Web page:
Clinical relevance of targeting the gastrin-releasing peptide receptor, somatostatin receptor 2, or chemokine C-X-C motif receptor 4 in breast cancer for imaging and therapy
The Journal of Nuclear Medicine , Volume 56 - Issue 10 p. 1487- 1493
Imaging and therapy using radioligands targeting receptors overexpressed on tumor cells is successfully applied in neuroendocrine tumor patients. Because expression of the gastrin-releasing peptide receptor (GRPR), somatostatin receptor 2 (SSTR2), and chemokine C-X-C motif receptor 4 (CXCR4) has been demonstrated in breast cancer, targeting these receptors using radioligands might offer new imaging and therapeutic opportunities for breast cancer patients. The aim of this study was to correlate messenger RNA (mRNA) expression of GRPR, SSTR2, and CXCR4 with clinicopathologic and biologic factors, and with prognosis and prediction to therapy response, in order to identify specific breast cancer patient groups suited for the application of radioligands targeting these receptors. Methods: First, we studied GRPR and SSTR2 expression in 13 clinical breast cancer specimens by in vitro autoradiography and correlated this with corresponding mRNA levels to investigate whether mRNA levels reliably represent cell surface expression. Next, GRPR, SSTR2, and CXCR4 mRNA levels were measured by quantitative reverse transcriptase polymerase chain reaction in 915 primary breast cancer tissues and correlated with known clinicopathologic and biologic factors, disease-free survival, distant metastasis-free survival, and overall survival (DFS, MFS, and OS, respectively). In 224 adjuvant hormonal treatment-naïve estrogen receptor (ER, ESR1)-positive patients who received tamoxifen as first-line therapy for recurrent or metastatic disease, the expression levels of the receptors were correlated with progression-free survival. Results: Our results showed a significant positive correlation between GRPR and SSTR2 expression analyzed by in vitro autoradiography and by quantitative reverse transcriptase polymerase chain reaction (Spearman's rank correlation coefficient [Rs] 5 0.94, P < 0.001, and Rs 5 0.73, P 0.0042, respectively). Furthermore, high GRPR and SSTR2 mRNA levels were observed more frequently in ESR1-positive specimens, whereas high CXCR4 expression was associated with ESR1-negative specimens. Also, high mRNA expression of CXCR4 was associated with a prolonged DFS, MFS, and OS (multivariate hazard ratio MFS 5 0.76 [95% confidence interval, 0.64-0.90], P 5 0.001), whereas high mRNA levels of GRPR were associated with a prolonged progression-free survival after the start of first-line tamoxifen treatment (multivariate hazard ratio 5 0.68 [95% confidence interval, 0.48-0.97], P 5 0.031). Conclusion: Our data indicate that imaging and therapy using GRPR or SSTR2 radioligands might especially be beneficial for ESR1-positive breast cancer and CXCR4 radioligands for ESR1-negative breast cancer.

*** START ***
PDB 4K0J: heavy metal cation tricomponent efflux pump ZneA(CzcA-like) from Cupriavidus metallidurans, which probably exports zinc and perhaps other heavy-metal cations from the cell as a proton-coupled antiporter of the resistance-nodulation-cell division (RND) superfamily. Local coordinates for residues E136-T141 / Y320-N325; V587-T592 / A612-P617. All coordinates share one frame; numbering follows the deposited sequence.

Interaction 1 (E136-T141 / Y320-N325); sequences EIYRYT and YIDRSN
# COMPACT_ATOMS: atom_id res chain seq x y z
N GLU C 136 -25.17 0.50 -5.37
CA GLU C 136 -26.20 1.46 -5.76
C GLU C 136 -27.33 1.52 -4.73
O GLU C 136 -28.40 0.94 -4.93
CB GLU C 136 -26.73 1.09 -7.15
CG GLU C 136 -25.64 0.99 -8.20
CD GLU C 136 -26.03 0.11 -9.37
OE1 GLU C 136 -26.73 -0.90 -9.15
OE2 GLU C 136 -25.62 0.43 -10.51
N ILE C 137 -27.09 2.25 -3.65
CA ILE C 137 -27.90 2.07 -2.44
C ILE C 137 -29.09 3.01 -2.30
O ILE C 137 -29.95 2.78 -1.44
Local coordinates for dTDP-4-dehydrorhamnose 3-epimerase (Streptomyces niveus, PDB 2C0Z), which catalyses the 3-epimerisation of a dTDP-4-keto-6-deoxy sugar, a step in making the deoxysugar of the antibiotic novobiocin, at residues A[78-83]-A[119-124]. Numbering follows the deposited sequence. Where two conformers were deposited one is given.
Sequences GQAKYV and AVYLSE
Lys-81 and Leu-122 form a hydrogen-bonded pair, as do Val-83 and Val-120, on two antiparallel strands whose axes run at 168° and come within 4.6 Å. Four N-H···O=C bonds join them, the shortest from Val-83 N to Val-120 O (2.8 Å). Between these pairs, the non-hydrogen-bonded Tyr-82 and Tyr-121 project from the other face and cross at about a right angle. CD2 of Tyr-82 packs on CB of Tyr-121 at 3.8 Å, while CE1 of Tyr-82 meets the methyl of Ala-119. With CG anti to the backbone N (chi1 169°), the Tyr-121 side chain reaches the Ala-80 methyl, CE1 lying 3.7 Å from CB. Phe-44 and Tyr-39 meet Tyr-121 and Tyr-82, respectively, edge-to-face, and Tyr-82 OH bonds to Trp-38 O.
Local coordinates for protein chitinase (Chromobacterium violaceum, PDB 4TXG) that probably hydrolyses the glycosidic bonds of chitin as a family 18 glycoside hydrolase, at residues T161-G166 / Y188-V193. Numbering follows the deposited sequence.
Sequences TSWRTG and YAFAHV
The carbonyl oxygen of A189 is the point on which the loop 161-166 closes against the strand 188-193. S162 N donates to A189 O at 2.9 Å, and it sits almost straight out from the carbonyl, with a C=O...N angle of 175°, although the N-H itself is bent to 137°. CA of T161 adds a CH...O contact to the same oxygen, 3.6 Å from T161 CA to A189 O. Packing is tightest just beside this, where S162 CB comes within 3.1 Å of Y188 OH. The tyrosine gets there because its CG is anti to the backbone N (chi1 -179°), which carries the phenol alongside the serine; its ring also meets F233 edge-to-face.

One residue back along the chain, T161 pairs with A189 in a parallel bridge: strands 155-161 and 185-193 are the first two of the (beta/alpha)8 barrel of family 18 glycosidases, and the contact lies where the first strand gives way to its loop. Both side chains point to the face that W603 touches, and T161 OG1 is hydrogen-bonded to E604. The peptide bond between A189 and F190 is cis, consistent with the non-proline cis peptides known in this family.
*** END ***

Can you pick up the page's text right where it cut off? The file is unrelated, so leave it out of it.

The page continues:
|Breast cancer, CXCR4, GRPR, PRS/PRRT, SSTR2|
|The Journal of Nuclear Medicine|
|Organisation||Department of Nuclear Medicine|
Dalm, S.U, Sieuwerts, A.M, Look, M.P, Melis, M.L, van Deurzen, C.H.M, Foekens, J.A, … Martens, J.W.M. (2015). Clinical relevance of targeting the gastrin-releasing peptide receptor, somatostatin receptor 2, or chemokine C-X-C motif receptor 4 in breast cancer for imaging and therapy. The Journal of Nuclear Medicine, 56(10), 1487–1493. doi:10.2967/jnumed.115.160739